My friends from college and I used to have a joke about how busy I was all the time. Well, actually, the joke was more so about how busy I always thought I was. Plagued with self-imposed work, I routinely found myself carrying around boxes of binders and multiple bags. There was something about being busy that made me feel purposeful, that made me feel safe. To a certain degree, not much has changed. I always find ways to make more work for myself.
I remember this being the case in nascent years of my teaching career, too. I found myself scatter-brained, trying to keep track of everything, creating much more work for myself along the way. I would collect pieces of paper, mostly worksheets, homework assignments, and other mementos and place them in a series of colored folders. I had five for each child, each corresponding to a subject area, amassing to some 130+ folders. As the year went on, the folders fattened while my stamina weaned. I tried to keep up the system, only to find that it wasn’t helping me or my students.
But there was something about it–my initial vision for all the folders, and all of the documentation–that made me feel safe. It made me feel like I was doing my job by shelling out homework, writing colored marks on it, and logging the numbers in PowerGrade. But it wasn’t long until I felt the shortcomings of this.
“I just don’t understand it, Mr. France,” a parent said to me in a conference. “He’s scoring so high on his tests, yet look at this work.”
He was referring to the worksheets, and I saw it, too. His son was consistently scoring in the 80th and 90th percentiles, yet his “grades” were Bs and Cs, his “homework” consistently subpar. When I dug deeper into my systems, I found that the majority of my grades and my homework were meaningless worksheets that, again, made me feel like I was doing my job. But when I took a good look at my practice, I realized I wasn’t doing anyone any favors–not even myself. I switched to using proficiency scales, focused my documentation more on authentic writing tasks and formative assessments, and never looked back.
But I came to a similar predicament this year, as I worked on piloting my first math workshop model with kindergarten and first-grade. I was determined to avoid busy work, to have them read and write about math in a meaningful way, and to embed math content into engaging projects that incorporated their interests. But it was difficult–much more difficult than it was in the older grades, and it became all the more tempting to put pieces of paper in front of them–pieces of paper with predetermined boxes or traceable lines–that I knew in my heart would only mimic the learning process.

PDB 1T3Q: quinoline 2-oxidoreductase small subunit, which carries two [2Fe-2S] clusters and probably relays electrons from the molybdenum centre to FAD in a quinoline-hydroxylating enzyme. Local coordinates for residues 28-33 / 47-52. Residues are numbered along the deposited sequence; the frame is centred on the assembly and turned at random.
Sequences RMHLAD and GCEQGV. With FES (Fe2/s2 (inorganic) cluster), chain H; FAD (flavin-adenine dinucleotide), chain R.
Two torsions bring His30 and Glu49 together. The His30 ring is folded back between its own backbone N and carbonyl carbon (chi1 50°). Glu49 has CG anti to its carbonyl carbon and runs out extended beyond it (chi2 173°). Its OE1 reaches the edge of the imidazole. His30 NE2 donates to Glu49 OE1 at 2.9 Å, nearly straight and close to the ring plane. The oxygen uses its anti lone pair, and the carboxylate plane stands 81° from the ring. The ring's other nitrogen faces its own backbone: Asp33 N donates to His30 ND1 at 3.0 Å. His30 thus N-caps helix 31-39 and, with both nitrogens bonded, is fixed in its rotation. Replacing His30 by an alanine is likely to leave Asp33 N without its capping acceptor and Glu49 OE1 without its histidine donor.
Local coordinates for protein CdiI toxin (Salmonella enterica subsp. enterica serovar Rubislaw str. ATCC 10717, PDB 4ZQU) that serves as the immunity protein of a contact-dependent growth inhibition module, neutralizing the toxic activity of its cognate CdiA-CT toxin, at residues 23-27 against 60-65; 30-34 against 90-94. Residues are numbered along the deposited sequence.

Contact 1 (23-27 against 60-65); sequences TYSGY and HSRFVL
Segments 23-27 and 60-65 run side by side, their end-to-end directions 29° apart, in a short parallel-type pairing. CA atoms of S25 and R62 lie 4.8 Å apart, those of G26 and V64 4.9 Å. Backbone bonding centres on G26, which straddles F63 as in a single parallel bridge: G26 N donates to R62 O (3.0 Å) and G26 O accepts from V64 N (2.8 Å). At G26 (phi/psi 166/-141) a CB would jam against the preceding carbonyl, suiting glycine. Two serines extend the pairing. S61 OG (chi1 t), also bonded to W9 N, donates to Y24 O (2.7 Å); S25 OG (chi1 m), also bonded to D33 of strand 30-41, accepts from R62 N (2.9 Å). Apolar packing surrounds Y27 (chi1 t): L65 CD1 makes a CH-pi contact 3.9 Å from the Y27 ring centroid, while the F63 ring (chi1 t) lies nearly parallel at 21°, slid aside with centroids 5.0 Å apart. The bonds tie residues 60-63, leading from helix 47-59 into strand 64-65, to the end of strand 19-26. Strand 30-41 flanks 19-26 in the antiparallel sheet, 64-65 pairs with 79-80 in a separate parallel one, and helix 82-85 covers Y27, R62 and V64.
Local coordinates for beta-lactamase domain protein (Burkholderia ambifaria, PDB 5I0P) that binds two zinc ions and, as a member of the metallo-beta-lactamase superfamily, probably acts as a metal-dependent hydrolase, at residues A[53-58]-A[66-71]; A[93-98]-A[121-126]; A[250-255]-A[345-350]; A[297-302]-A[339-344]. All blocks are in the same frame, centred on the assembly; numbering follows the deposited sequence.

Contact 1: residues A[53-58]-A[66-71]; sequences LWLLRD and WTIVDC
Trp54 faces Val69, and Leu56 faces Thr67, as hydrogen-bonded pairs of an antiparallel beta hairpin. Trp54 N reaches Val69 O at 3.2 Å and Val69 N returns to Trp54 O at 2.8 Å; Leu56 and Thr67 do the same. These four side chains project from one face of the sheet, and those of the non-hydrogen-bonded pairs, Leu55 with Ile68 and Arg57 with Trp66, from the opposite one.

And I wasn’t the only one who was tempted. The parents in my classroom, albeit patient and trusting with my out-of-the-box technique, were unsure of this approach at times, bringing in work samples from the same types of worksheets I used to use.
It really got me to wondering: What is it about worksheets that makes us feel so safe?
And through some focused reflection, not only on the experiences of this year, but also the ones of years past, some ideas dawned upon me.
Worksheets are concrete.
It’s hard to understand, trust, and believe in something we cannot see. In fact, the only reason I felt okay stepping off the ledge into a worksheet-less classroom this year was because I believed more in the habits, the play, and the problem-solving than I did anything else. I saw their effects throughout my teaching career, and from my perspective, they were concrete. But that’s not the case for everyone.
Worksheets feign a sense of accountability.
Trust has broken down between educators and families in our post-NCLB era, and perhaps even before the NCLB era. While accountability measures are important, these things also take time. Too many educators use worksheets as a means to fill this time when building trust, when more could be done with parent communication, parent education, and student advocacy. Just imagine if you took all of the time that goes into copying, stapling, and grading packets, and turned it into time for feedback on real activities, meaningful projects, and building child independence.
Worksheets give us “evidence” of mastery.
For whatever reason, this evidence-based era in which we’ve found ourselves has implied that we need more evidence of the product than of the process. I’m a huge proponent of evidence-based decision-making, but this doesn’t have to mean that all evidence has to be paper-based. Children think in pictures, and they share in their words and their actions more than they do on paper. Videos, pictures, narratives, and stories of the learning process can provide even more robust evidence than a worksheet ever will.
We all have positive intentions, and that’s just where worksheets have come from. It’s easy to see that many educators believe they’re fulfilling the needs of guided practice and accountability with worksheets. And perhaps the occasional worksheet will provide this quick assessment, give us some evidence, and help us confirm what we already know to be true.
But it’s important to remember that guided practice, evidence-based assessment, and accountability can be achieved by so much more than a worksheet. It can be achieved through collaborative assessment protocols based on observations of students, it can be enriched by strong relationships and communication with parents, and it can even be refined using technology tools that help us better aggregate, organize, and communicate meaningful student data.
So the next time you consider mass copying a worksheet, ask yourself: What’s the purpose of this? Is there another, more engaging, more relevant way to fulfill the need? If so, try something new. It may feel harder at first, but the rewards will be infinite.